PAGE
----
Saying Yes to Amy: How One Educator Helped Her Union Grow

The first time Arizona teacher Amy Bowser talked to Byron Certain about joining the association, he didn’t say yes.

“It was a money issue,” says Certain, a paraeducator. He wanted to say yes, but he and his wife sometimes struggle to cover the rent on his roughly $12-an-hour salary. “And then Amy talked to me again—a couple of times,” says Certain. “And [eventually] I thought, you know, I’m in my early 30s. I’m a legit adult. And I can’t expect people to speak for me.”

So, Certain said yes.

Over the past year, a lot of educators in rural Prescott Valley, Arizona—a conservative community about 90 miles north of Phoenix—have said yes to Amy Bowser and her growing team of site leaders. Their little association, the Humboldt Education Association (HEA), of which Bowser is president, powered up from 15 members during the 2018 – 2019 school year to an astounding, 165-plus members during the 2019 – 2020 school year—and growing.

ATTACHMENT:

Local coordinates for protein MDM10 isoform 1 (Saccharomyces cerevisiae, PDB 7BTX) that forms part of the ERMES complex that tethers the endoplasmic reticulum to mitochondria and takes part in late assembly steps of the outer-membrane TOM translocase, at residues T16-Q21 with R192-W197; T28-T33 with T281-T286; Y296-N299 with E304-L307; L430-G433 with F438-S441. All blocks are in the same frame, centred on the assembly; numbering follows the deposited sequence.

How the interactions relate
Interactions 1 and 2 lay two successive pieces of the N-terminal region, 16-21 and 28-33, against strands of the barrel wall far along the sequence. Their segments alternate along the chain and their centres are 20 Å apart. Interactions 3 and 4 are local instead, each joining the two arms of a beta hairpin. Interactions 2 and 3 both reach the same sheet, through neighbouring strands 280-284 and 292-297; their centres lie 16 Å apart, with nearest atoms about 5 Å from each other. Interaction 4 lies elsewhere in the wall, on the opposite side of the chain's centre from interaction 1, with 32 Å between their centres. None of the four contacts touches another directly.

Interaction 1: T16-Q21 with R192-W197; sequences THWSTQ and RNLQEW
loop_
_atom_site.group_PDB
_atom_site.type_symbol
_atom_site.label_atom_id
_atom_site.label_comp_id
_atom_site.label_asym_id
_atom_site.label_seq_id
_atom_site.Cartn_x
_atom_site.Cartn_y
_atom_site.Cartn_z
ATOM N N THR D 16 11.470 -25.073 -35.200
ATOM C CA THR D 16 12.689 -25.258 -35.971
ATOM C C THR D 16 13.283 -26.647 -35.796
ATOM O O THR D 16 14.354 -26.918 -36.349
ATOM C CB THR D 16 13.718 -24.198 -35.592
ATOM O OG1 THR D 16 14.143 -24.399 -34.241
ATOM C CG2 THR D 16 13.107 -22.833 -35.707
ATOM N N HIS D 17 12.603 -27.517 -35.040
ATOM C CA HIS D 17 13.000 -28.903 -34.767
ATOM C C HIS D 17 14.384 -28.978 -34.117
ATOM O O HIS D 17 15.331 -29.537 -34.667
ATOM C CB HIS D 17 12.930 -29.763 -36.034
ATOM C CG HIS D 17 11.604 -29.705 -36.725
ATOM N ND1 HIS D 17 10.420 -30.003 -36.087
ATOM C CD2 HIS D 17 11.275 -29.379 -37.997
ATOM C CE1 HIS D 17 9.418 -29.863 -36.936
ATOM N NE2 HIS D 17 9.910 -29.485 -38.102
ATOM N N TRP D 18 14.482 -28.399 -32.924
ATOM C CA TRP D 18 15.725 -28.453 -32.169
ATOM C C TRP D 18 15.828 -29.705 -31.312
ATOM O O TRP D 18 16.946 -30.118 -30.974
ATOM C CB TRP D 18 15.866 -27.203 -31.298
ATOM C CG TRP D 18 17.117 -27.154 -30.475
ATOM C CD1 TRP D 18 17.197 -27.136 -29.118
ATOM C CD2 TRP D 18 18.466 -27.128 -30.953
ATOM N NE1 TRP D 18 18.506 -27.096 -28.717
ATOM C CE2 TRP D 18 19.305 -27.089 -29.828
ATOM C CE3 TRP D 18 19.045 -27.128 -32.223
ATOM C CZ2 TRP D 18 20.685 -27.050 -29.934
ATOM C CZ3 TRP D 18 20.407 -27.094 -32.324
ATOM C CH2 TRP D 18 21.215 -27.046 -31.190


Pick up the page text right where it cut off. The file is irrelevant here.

“It’s been an amazing year. Our membership is through the roof!” says Bowser, an elementary teacher who has worked in Prescott Valley since 2006 and helped lead her school’s spirited participation in Arizona’s statewide #RedForEd walkout in 2018.

Sharing Her Story

Bowser’s strategy for growing HEA—in numbers and strength—is simple: In one-on-one conversations and small groups, Bowser first talks about why she joined HEA, and then asks her colleagues to join her. Bowser’s personal “story of why,” as she calls it, is sincere and from the heart. She talks, she listens. Any NEA member who believes in the “power of our collective voice,” as NEA President Lily Eskelsen García puts it, can do the same.

“Why did I join? Because I want a seat at the table. Because if you’re not at the table, you’re on the menu,” Bowser says. “My ‘why’ is I want my voice to be heard. I believe in what we’re doing in our schools, I believe in our kids, and we need more.” More for students is possible, Bowser believes, when educators get together and demand it.